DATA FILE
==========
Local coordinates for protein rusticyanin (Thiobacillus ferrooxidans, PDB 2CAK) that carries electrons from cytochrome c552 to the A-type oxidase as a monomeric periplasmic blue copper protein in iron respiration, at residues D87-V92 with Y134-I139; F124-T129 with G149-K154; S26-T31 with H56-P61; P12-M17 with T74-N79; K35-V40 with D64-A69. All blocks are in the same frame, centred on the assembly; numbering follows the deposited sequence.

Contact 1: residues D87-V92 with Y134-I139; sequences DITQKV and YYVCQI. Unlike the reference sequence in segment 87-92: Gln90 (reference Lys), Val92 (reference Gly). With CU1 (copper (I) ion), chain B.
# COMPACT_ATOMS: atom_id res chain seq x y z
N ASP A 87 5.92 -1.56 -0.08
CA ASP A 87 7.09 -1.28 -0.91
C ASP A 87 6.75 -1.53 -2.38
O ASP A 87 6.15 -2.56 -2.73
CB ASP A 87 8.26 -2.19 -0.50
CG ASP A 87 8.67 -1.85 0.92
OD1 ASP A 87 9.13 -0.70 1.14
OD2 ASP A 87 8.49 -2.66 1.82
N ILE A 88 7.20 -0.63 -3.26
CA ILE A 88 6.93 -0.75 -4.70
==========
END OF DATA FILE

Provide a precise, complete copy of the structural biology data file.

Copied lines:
Local coordinates for protein rusticyanin (Thiobacillus ferrooxidans, PDB 2CAK) that carries electrons from cytochrome c552 to the A-type oxidase as a monomeric periplasmic blue copper protein in iron respiration, at residues D87-V92 with Y134-I139; F124-T129 with G149-K154; S26-T31 with H56-P61; P12-M17 with T74-N79; K35-V40 with D64-A69. All blocks are in the same frame, centred on the assembly; numbering follows the deposited sequence.

Contact 1: residues D87-V92 with Y134-I139; sequences DITQKV and YYVCQI. Unlike the reference sequence in segment 87-92: Gln90 (reference Lys), Val92 (reference Gly). With CU1 (copper (I) ion), chain B.
# COMPACT_ATOMS: atom_id res chain seq x y z
N ASP A 87 5.92 -1.56 -0.08
CA ASP A 87 7.09 -1.28 -0.91
C ASP A 87 6.75 -1.53 -2.38
O ASP A 87 6.15 -2.56 -2.73
CB ASP A 87 8.26 -2.19 -0.50
CG ASP A 87 8.67 -1.85 0.92
OD1 ASP A 87 9.13 -0.70 1.14
OD2 ASP A 87 8.49 -2.66 1.82
N ILE A 88 7.20 -0.63 -3.26
CA ILE A 88 6.93 -0.75 -4.70